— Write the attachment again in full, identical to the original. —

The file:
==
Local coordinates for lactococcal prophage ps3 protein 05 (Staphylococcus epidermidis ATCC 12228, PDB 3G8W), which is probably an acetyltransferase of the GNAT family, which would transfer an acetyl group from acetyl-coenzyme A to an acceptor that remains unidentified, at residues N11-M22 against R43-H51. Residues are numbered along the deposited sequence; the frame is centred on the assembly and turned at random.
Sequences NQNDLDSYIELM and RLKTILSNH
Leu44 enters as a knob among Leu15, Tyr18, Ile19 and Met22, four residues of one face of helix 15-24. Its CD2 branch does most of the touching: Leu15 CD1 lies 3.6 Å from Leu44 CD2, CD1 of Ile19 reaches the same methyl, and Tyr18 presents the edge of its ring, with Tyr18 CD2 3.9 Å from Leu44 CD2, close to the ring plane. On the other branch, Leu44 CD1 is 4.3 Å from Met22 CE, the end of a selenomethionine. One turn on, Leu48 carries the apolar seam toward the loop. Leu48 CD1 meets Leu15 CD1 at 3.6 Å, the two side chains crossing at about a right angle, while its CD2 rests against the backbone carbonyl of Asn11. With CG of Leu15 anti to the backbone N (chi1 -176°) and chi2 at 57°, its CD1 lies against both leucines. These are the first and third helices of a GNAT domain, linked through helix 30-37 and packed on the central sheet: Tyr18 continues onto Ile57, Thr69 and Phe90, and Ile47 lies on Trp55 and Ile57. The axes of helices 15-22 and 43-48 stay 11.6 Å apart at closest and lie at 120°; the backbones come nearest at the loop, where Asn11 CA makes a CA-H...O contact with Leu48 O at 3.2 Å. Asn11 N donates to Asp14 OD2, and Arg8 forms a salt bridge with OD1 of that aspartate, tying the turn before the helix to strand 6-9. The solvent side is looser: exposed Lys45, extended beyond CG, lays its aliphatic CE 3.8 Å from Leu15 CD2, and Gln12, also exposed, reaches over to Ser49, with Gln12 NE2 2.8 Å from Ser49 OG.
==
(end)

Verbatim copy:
Local coordinates for lactococcal prophage ps3 protein 05 (Staphylococcus epidermidis ATCC 12228, PDB 3G8W), which is probably an acetyltransferase of the GNAT family, which would transfer an acetyl group from acetyl-coenzyme A to an acceptor that remains unidentified, at residues N11-M22 against R43-H51. Residues are numbered along the deposited sequence; the frame is centred on the assembly and turned at random.
Sequences NQNDLDSYIELM and RLKTILSNH
Leu44 enters as a knob among Leu15, Tyr18, Ile19 and Met22, four residues of one face of helix 15-24. Its CD2 branch does most of the touching: Leu15 CD1 lies 3.6 Å from Leu44 CD2, CD1 of Ile19 reaches the same methyl, and Tyr18 presents the edge of its ring, with Tyr18 CD2 3.9 Å from Leu44 CD2, close to the ring plane. On the other branch, Leu44 CD1 is 4.3 Å from Met22 CE, the end of a selenomethionine. One turn on, Leu48 carries the apolar seam toward the loop. Leu48 CD1 meets Leu15 CD1 at 3.6 Å, the two side chains crossing at about a right angle, while its CD2 rests against the backbone carbonyl of Asn11. With CG of Leu15 anti to the backbone N (chi1 -176°) and chi2 at 57°, its CD1 lies against both leucines. These are the first and third helices of a GNAT domain, linked through helix 30-37 and packed on the central sheet: Tyr18 continues onto Ile57, Thr69 and Phe90, and Ile47 lies on Trp55 and Ile57. The axes of helices 15-22 and 43-48 stay 11.6 Å apart at closest and lie at 120°; the backbones come nearest at the loop, where Asn11 CA makes a CA-H...O contact with Leu48 O at 3.2 Å. Asn11 N donates to Asp14 OD2, and Arg8 forms a salt bridge with OD1 of that aspartate, tying the turn before the helix to strand 6-9. The solvent side is looser: exposed Lys45, extended beyond CG, lays its aliphatic CE 3.8 Å from Leu15 CD2, and Gln12, also exposed, reaches over to Ser49, with Gln12 NE2 2.8 Å from Ser49 OG.